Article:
The thieves, it turns out, are part of a highly efficient organization called The Foot, run by a Darth Vader-ish fellow named The Shredder. He also commands an army of stealthy ninjas, which is good, because it means the TMNTs will have a lot of people to fight. Fight scenes in movies like this are like sex scenes in porno movies: You can tell the dialogue exists solely to lead up to them, and they're the only conceivable reason you'd ever watch the thing. In fact, one line in this movie -- "Looks like you're the one who needs to be taught a lesson" -- sounds like it could lead to either a fight OR a sexual encounter. (In this case, considering it is delivered by Casey Jones to Raphael, I am glad it turned into a fight.)

The turtles had not particularly considered themselves a crime-fighting task force, but then Splinter gets rat-napped by Shredder, so what can you do?

The movie has some memorable dialogue, but not the way the movie intended it. One of Shredder's ninjas approaches April at one point and says, "I de-river a message to you," which is so ethnically inconsiderate that it amuses me greatly. Another time, one of Shredder's lackeys says, "Why do the turtles trouble you, Master?," which has that rare quality of being as nonsensical out of context as it is in.

The dialogue the movie thinks is good is actually bad. For example, this exchange between one of the turtles (they all look and sound alike) and Casey:

TURTLE: You're a claustrophobic.
CASEY: Hey, I've never even LOOKED at another guy.

Men were paid money to write these words, and other men were paid money to speak them.

Throughout the film, the title characters look like men in turtle costumes. Even after suspending my disbelief, I can't get past the fact that they look nothing like actual turtles. Maybe if their shells didn't bend every time someone touched them, or if they ever retracted their heads or arms into their bodies. Maybe if they died after two weeks and Splinter flushed them down a toilet.

In terms of action movies aimed at young, developmentally disabled children, this one is harmless and unmemorable. But let us all be grateful the Teenage Mutant Ninja Turtle craze died out as quickly as it did, and that more than a decade has passed since then. We as Americans can be forgiven for that brief indiscretion, considering how long we've been clean now.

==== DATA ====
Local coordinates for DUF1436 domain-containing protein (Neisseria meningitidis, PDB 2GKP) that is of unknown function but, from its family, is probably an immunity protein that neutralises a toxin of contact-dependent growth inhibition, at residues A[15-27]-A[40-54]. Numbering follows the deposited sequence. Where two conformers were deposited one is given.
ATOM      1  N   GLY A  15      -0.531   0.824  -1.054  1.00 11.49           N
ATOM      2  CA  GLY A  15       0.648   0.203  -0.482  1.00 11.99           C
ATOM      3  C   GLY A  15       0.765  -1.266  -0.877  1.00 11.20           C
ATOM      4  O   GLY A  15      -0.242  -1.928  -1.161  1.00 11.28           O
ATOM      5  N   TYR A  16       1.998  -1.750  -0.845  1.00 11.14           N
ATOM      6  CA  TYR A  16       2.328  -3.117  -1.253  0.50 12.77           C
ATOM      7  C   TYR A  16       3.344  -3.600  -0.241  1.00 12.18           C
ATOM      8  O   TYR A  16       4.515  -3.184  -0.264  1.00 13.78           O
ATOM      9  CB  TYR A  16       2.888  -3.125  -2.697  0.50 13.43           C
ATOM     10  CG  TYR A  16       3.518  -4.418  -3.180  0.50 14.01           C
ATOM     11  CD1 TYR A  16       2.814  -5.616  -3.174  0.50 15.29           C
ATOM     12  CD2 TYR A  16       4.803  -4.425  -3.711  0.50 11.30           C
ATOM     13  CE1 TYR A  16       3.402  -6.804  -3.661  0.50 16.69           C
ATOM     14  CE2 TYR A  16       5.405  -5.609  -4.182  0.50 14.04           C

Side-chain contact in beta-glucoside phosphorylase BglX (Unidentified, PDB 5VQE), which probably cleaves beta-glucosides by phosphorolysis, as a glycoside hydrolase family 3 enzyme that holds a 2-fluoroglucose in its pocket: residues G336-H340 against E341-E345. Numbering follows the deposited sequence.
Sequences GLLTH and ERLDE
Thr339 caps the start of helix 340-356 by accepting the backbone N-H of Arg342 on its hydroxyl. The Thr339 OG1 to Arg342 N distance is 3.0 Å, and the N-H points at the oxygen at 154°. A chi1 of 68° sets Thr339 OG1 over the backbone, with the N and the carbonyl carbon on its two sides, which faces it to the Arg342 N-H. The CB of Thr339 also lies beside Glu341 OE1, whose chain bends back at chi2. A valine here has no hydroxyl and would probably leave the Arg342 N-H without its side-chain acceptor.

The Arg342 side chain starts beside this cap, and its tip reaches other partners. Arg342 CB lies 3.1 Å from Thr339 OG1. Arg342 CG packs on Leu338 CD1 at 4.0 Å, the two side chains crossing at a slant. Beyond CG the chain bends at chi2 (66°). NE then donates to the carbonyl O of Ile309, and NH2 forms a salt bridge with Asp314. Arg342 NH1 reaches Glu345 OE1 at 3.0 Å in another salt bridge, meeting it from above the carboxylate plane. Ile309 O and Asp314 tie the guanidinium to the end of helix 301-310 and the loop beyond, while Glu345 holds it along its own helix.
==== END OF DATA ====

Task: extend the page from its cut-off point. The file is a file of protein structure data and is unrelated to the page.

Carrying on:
Grade: D

Rated PG

1 hr., 33 min.

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This item has 30 comments

  1. Tim says:

    Hey Pal, You dont know nothing about what kids like do you? I was a big TMNT fan when i was a kid and my son now is to. Kid's love TMNT,and the new movie is gonna kick but.Just cause you didnt like them doesnt mean the movies sucked,Anyway why dont you do some research and see just how much the first TMNT movie made in theaters.

  2. Aaron says:

    Easy there, Timmy. I liked TMNT when I was a kid, too. But I was 11. I liked a lot of crap (MC Hammer, anyone?). I now freely admit that TMNT forms an important layer in that steaming pile, regardless of how much money it made.

  3. Ben C. says:

    Going back to Eric's age-old arguement... "Just because it made a lot of money and is popular doesn't make it good, or worth seeing."

  4. John Doe says:

    I won't defend TMNT as being some incredibly quality production. That being said, I still like TMNT. Eric likes Snakes on a Plane. I think everyone is entitled to the belief that a bad movie is enjoyable. But don't confuse something you like with something that is of artistic worth.

  5. BeeDub says: